Unfortunately Pascal got shot in the foot & not just by itself. When I was in higher education we got stuck with a syllabus which required us to use some mainframe "template". You couldn't just type in Pascal in an editor, it had to be "pre-parsed" and entered in sections in the way of prompts which could have only have been invented by some crazed cobol programmer.Heater wrote:Problem is there is no such thing as BASIC.
There are many languages that carry that name and are somehow similar. But they are all incompatible. There is no coherent standard.
Similarly for Pascal.
I want any code I write to be available in as many places as possible. Even if nobody else uses it, it future proofs it against changes in hardware, operating systems etc.
That means I need standards that everybody strives to support.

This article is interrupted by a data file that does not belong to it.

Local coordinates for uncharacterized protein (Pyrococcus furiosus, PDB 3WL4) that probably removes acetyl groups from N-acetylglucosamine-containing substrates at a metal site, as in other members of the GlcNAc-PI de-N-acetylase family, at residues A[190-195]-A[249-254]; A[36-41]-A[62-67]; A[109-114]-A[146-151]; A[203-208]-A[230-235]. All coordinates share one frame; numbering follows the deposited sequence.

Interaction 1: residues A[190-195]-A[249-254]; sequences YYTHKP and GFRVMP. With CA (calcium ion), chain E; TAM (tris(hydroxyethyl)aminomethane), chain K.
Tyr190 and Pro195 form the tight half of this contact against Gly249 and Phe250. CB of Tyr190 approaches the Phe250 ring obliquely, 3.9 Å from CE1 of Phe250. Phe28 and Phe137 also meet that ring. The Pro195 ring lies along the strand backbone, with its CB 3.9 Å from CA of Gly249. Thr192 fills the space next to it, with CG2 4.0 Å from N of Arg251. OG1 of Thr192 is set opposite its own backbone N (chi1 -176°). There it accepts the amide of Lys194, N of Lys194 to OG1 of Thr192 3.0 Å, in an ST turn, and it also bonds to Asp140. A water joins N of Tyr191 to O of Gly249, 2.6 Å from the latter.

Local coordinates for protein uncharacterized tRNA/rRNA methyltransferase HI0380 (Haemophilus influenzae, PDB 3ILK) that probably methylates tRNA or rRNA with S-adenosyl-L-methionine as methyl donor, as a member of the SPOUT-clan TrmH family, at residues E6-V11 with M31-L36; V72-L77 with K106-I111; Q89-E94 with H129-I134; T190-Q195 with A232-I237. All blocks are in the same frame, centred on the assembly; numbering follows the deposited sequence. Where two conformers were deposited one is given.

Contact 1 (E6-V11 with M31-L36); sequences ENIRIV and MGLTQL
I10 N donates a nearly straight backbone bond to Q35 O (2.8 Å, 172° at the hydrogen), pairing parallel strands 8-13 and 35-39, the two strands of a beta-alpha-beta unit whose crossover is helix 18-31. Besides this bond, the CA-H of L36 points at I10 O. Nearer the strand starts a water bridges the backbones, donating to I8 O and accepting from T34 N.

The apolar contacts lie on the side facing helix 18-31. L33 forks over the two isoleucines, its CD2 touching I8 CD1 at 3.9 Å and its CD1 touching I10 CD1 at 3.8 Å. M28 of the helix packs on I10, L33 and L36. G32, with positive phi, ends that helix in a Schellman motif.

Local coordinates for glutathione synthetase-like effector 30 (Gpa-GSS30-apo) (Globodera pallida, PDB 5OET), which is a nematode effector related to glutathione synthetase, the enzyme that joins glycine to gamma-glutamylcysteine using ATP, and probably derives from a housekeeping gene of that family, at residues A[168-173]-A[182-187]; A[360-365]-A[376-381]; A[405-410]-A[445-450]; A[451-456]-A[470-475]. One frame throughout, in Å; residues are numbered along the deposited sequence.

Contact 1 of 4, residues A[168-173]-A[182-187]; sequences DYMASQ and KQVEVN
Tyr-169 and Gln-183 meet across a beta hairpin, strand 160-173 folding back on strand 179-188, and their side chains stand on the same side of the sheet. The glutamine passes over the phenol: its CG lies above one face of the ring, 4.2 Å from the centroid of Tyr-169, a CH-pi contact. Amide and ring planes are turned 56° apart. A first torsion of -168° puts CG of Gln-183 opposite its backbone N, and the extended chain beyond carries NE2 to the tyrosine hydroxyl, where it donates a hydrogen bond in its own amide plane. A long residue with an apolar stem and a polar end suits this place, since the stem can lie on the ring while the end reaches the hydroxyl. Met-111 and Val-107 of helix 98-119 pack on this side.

It was tolerable at first, reading characters to make up a string but thereafter a nightmare. It wouldn't allow the (non standard) string input facility and because you couldn't cut 'n' paste your working "string input function" into it - a real drudge. Sensible people skipped lectures to learn (back then K&R) C.
Then came Delphi. That's pretty cool but Borland struggled to expand the market, hence C++ Builder. It was a bit of a bodge but ultimately what killed it, was windows (imo). The RAD tool seemed great on the surface but a client would ask for seemingly trivial feature. Next thing you know, you're buried inside the winapi fighting it and the VCL.
My biggest regret (in programming terms) was not learning QT.